I am continuing a series of blogs on human rights that I began in December: “Towards Human Rights.” The purpose of this blog series is to make the case for the implementation and acceptance of human rights as a global values system. It is based on my Human Rights: Towards a Universal Values System?
“…recognition of the inherent dignity and of the equal and inalienable rights of all members of the human family is the foundation of freedom, justice and peace in the world.” Preamble to the Universal Declaration of Human Rights, 1948
Towards Human Rights as a Global Values System, part 21
By Dr. Denise R. Ames
A History and Philosophy of Human Rights, Islam, Part 2 Early Islamic law promoted the concept of inalienable rights, which prohibited a ruler from taking away certain rights from his subjects. Islamic judges also said the rule of law should be equal for all classes. No person was above the law, and the law did not allow discrimination on the grounds of religion, race, color, or kinship.
The law recognized two sets of human rights. In addition to the category of civil rights and political rights, Islamic law also recognized an additional category: social, economic and cultural rights, which was not recognized in the Western legal tradition until the International Covenant on Economic, Social and Cultural Rights in 1966. The right of privacy, which the Western legal traditions did not recognize until modern times, was part of Islamic law since its beginning.
Early Islamic law introduced the concepts of welfare and pension as forms of charity or almsgiving, one of the Five Pillars of Islam. Islamic governments collected taxes which they used to provide income for the needy, including the poor, elderly, orphans, widows, and the disabled. Historians consider these to be one of the earliest welfare states. A
famous Islamic jurist Al-Ghazali (1058-1111), said the government should store up food supplies for the needy in every region in case a disaster or famine occurred.
The institution of slavery has existed in past Islamic societies. But Islam has outlined five ways to free slaves, severely condemned those who enslave free people, and regulated the slave trade. Slaves, arguably, had more rights under Islam than Christianity, since an owner could not mistreat them and laws said slaves should be treated as equals. Owners freed many slaves after a certain period of time.
Women generally had more legal rights, such as the right to own property, under Islamic law than they did under Western laws until changes in the 19th and 20th centuries. Islamic law gave women legal status, which directly affected the areas important to women at the time: marriage, divorce, and inheritance. For example, under Islamic law the dowry, which for many years traditions had regarded as a brideprice paid to the father by the groom’s family, became a gift retained by the wife as part of her personal property.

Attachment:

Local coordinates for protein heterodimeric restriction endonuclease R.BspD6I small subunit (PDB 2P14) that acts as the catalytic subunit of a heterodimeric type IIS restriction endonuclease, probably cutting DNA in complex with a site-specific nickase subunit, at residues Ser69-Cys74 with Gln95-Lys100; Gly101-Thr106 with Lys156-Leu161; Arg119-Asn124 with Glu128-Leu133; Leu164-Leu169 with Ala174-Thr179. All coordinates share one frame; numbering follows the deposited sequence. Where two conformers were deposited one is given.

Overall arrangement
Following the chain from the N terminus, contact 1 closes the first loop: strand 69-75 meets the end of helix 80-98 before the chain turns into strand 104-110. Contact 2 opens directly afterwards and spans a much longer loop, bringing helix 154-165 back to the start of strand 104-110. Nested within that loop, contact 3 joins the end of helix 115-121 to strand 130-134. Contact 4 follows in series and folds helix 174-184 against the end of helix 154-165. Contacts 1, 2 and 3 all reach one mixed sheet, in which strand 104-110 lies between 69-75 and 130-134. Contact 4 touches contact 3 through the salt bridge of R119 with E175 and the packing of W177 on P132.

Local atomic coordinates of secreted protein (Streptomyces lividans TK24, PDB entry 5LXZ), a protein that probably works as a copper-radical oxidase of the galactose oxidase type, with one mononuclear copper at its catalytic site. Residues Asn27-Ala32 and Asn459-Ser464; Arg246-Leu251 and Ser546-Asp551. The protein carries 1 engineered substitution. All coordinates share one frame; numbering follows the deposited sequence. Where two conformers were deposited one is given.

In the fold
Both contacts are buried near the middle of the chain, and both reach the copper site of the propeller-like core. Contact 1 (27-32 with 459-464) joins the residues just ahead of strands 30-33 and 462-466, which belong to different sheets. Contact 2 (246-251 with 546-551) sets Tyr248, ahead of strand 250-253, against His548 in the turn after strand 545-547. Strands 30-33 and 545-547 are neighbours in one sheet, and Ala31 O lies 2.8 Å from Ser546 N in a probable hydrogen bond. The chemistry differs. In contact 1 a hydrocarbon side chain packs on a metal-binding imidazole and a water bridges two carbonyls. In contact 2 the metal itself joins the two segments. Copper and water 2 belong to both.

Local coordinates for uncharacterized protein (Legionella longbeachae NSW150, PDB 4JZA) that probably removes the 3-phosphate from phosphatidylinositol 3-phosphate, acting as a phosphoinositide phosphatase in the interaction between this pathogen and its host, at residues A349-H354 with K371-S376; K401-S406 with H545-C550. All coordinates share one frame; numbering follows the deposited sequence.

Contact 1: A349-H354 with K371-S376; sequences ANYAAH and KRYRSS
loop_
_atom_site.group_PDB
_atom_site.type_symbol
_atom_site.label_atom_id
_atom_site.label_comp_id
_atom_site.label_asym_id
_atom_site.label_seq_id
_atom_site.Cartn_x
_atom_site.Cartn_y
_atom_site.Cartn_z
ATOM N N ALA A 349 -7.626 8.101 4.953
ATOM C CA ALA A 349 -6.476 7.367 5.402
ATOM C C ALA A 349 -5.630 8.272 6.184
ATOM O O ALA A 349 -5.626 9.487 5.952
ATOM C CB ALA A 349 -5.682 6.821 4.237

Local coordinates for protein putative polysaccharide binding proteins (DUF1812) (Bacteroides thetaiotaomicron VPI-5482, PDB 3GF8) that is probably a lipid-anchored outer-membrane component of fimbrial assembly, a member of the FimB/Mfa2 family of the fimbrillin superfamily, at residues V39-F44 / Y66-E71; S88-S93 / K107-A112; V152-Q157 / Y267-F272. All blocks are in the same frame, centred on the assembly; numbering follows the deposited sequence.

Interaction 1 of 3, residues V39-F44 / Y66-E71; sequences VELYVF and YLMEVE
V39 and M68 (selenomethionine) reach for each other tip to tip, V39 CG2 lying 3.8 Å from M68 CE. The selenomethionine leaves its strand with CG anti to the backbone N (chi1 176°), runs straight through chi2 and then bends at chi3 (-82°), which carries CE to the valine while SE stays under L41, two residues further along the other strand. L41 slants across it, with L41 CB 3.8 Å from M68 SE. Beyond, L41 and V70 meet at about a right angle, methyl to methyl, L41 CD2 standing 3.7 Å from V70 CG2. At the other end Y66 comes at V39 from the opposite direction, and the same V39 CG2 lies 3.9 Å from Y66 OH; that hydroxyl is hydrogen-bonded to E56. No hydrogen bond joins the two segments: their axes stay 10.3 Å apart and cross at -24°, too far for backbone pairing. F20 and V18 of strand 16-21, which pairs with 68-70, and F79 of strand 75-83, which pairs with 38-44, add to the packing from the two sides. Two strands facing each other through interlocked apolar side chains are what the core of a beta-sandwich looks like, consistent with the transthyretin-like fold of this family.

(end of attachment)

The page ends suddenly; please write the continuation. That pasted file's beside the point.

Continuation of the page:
Islamic law viewed marriage as a contract, in which the woman’s consent was necessary. Islamic societies gave women inheritance rights; this right of inheritance had previously been restricted to male relatives. In fact, Muhammad’s wife Khadijah was 15 years his senior and a wealthy
merchant in her own right. They had a monogamous marriage (one spouse at a time) until her death 25 years after their marriage. After this time, Muhammad took four wives, according to tradition. Apparently, Muhammad improved the lives of women legally and in the area of family life, marriage, education, and economic rights.
Most countries of the Middle East and North Africa today continue a dual system of secular (non-religious) and religious courts; the religious courts mainly regulate marriage and inheritance, while secular courts decide legal matters. At the time of this writing, Saudi Arabia and Iran keep religious courts for all aspects of jurisprudence.
About the Author:
Dr. Denise R. Ames is a long-time educator, grade 7-university, author of seven books, and president of an educational non-profit, Center for Global Awareness, based in Albuquerque, New Mexico. CGA provides books, resources, and services with a holistic, global- focused, and perspective-taking approach for their three programs: Global Awareness for Educators, books and resources for educators and students grade 9-university; Gather, Global Awareness Through Engaged Reflection, a self-organizing study and conversation program for adults focusing on seeing different perspectives of pressing global issues; and their most recent program Turn, Transformative Understanding and Reflection Network, which encourages lifelong and transformative learning to help us arrive at a place of personal and global well-being using a seven “path” approach.
For more information about the topic of human rights see Dr. Ames’ book Human Rights: Towards a Global Values System, $17.95, 225 pgs. Also available on Amazon.